Supreme Court Finds that the Town of Brattleboro did not Improperly Influence Voting to Amend the Town Charter
In Kurt Daims & Craig Newbert v. Town of Brattleboro, 2016 VT 55 (April 29, 2016), the Vermont Supreme Court affirmed the granting of the Town of Brattleboro’s motion for summary judgment, finding that the Town selectboard did not unlawfully interfere with an election on plaintiffs’ petitions to change the town charter.
Issue: Plaintiffs, residents of Brattleboro, had submitted three petitions to amend the town charter before the March 3, 2015 town meeting. After plaintiffs submitted their petitions, the selectboard decided to endorse and sent out an information sheet regarding the petitions to local media outlets, town meeting representatives, members of the selectboard, town staff, and anyone else who requested it. Plaintiffs’ petitions were defeated at the meeting, and they subsequently filed suit, alleging that the selectboard interfered with the election. The superior court granted the Town’s motion for summary judgment, and plaintiffs appealed.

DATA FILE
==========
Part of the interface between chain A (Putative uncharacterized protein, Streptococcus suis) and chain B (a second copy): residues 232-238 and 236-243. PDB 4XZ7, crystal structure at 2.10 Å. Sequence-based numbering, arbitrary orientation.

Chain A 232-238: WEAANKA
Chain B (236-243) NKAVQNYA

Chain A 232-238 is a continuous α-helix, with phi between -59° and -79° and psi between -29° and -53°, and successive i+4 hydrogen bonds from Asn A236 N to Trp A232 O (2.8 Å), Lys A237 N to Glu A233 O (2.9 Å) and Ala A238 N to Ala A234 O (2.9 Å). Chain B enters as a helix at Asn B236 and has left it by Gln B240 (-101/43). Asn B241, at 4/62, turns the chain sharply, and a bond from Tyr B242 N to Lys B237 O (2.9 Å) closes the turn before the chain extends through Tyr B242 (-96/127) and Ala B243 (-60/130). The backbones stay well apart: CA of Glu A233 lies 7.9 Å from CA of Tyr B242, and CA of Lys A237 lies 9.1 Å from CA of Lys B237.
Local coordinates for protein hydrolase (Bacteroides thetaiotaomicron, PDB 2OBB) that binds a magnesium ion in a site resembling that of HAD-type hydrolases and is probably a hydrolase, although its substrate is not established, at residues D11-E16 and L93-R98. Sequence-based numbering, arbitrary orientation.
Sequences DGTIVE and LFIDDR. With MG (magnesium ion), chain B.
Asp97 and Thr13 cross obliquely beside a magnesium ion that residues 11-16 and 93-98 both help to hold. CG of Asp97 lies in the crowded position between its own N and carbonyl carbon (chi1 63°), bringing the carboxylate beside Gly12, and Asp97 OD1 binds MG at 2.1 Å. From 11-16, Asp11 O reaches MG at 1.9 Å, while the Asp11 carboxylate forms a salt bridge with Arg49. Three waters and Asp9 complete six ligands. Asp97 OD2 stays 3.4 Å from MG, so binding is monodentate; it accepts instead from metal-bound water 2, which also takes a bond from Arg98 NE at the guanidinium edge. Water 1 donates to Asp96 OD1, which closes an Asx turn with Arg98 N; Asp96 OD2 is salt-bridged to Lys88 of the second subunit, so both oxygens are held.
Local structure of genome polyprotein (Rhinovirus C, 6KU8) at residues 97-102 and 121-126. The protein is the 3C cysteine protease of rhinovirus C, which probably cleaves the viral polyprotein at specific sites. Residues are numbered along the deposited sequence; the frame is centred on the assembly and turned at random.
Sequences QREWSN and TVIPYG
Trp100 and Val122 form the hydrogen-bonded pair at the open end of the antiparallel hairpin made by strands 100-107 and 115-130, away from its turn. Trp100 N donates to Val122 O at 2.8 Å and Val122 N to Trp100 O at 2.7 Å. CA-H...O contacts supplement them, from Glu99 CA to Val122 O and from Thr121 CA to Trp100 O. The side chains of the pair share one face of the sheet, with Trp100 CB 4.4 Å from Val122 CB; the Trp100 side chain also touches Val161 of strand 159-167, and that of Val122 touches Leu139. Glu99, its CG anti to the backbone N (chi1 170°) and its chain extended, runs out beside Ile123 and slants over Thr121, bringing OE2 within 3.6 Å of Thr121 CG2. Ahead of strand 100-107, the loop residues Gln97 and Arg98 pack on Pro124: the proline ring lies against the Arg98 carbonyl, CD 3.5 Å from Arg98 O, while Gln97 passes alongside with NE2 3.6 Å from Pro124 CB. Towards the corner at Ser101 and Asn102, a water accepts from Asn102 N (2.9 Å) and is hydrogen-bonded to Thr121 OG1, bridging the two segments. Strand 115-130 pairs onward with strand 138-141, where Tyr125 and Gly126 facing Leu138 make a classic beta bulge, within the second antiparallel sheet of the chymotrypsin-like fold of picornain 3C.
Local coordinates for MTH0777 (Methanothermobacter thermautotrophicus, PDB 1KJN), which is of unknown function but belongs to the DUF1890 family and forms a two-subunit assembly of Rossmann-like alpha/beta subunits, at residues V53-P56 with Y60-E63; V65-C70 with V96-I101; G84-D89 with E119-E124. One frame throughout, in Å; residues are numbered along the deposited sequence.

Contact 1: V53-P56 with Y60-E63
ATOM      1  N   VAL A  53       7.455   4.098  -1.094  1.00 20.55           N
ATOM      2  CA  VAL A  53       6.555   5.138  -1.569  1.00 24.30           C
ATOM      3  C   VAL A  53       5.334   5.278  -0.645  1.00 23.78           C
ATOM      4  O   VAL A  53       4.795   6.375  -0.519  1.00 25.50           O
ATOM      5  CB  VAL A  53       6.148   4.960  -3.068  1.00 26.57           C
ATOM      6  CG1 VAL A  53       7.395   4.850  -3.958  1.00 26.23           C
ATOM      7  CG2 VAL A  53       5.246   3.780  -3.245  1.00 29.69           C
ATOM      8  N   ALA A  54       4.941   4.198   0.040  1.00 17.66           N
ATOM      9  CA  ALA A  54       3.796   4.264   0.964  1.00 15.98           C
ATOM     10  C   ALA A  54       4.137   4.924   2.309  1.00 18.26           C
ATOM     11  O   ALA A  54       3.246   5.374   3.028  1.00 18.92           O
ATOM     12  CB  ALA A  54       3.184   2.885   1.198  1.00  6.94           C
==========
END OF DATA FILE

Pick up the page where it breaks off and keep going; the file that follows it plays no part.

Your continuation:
Holding: The Court affirmed the superior court’s decision to grant the motion for summary judgment, finding that the selectboard’ s ability to send out the information sheet at issue was impliedly allowed under both the statute requiring public hearings before votes on proposed town charter amendments and the town charter itself. The selectboard commented in good faith on the proposed amendments and did not improperly influence the election.